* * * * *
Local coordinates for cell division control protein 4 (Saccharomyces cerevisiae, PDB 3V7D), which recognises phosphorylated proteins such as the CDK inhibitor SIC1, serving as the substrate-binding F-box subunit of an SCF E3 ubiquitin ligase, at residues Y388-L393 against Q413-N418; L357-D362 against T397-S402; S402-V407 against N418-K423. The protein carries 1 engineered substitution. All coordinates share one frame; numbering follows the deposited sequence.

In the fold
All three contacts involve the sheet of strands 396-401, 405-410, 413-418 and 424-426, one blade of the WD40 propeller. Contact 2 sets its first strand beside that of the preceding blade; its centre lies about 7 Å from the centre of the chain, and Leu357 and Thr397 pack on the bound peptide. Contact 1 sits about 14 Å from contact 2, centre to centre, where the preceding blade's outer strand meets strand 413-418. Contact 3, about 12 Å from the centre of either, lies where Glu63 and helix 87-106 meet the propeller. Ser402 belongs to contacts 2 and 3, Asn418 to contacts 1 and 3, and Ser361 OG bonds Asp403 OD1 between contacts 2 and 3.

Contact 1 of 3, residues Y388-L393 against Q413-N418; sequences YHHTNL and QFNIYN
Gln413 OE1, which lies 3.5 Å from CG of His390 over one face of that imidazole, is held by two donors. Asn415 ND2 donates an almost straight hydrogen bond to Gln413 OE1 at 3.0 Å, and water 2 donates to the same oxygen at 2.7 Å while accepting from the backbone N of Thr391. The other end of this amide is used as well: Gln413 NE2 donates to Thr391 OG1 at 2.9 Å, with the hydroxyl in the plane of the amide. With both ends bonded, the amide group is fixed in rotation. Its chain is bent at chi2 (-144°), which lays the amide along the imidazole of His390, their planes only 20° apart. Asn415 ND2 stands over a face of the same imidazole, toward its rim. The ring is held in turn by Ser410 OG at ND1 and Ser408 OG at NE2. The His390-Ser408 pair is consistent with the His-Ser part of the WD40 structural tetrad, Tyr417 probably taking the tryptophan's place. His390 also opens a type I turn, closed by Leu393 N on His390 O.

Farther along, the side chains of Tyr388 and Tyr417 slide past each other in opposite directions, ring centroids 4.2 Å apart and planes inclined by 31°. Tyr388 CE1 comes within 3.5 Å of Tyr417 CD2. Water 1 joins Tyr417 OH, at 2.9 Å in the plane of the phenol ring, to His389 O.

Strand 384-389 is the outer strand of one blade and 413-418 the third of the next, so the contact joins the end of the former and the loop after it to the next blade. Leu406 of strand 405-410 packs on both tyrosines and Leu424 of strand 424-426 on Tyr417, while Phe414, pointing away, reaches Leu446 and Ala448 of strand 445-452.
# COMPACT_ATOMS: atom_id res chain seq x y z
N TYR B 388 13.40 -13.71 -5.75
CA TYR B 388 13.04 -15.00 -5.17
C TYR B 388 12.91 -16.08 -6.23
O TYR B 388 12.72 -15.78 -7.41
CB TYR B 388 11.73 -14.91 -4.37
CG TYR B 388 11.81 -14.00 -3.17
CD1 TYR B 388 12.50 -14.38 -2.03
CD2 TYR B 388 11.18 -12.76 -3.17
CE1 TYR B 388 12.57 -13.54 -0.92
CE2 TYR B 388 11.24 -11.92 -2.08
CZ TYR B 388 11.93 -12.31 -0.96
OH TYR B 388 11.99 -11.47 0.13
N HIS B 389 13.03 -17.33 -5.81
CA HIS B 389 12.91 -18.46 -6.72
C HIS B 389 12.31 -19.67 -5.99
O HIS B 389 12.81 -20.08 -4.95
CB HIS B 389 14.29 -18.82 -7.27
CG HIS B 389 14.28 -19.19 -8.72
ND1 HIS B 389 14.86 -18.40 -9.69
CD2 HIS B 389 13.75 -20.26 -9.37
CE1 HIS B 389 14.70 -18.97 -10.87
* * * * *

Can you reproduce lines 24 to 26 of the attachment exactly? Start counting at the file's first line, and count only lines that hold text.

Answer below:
O HIS B 389 12.81 -20.08 -4.95
CB HIS B 389 14.29 -18.82 -7.27
CG HIS B 389 14.28 -19.19 -8.72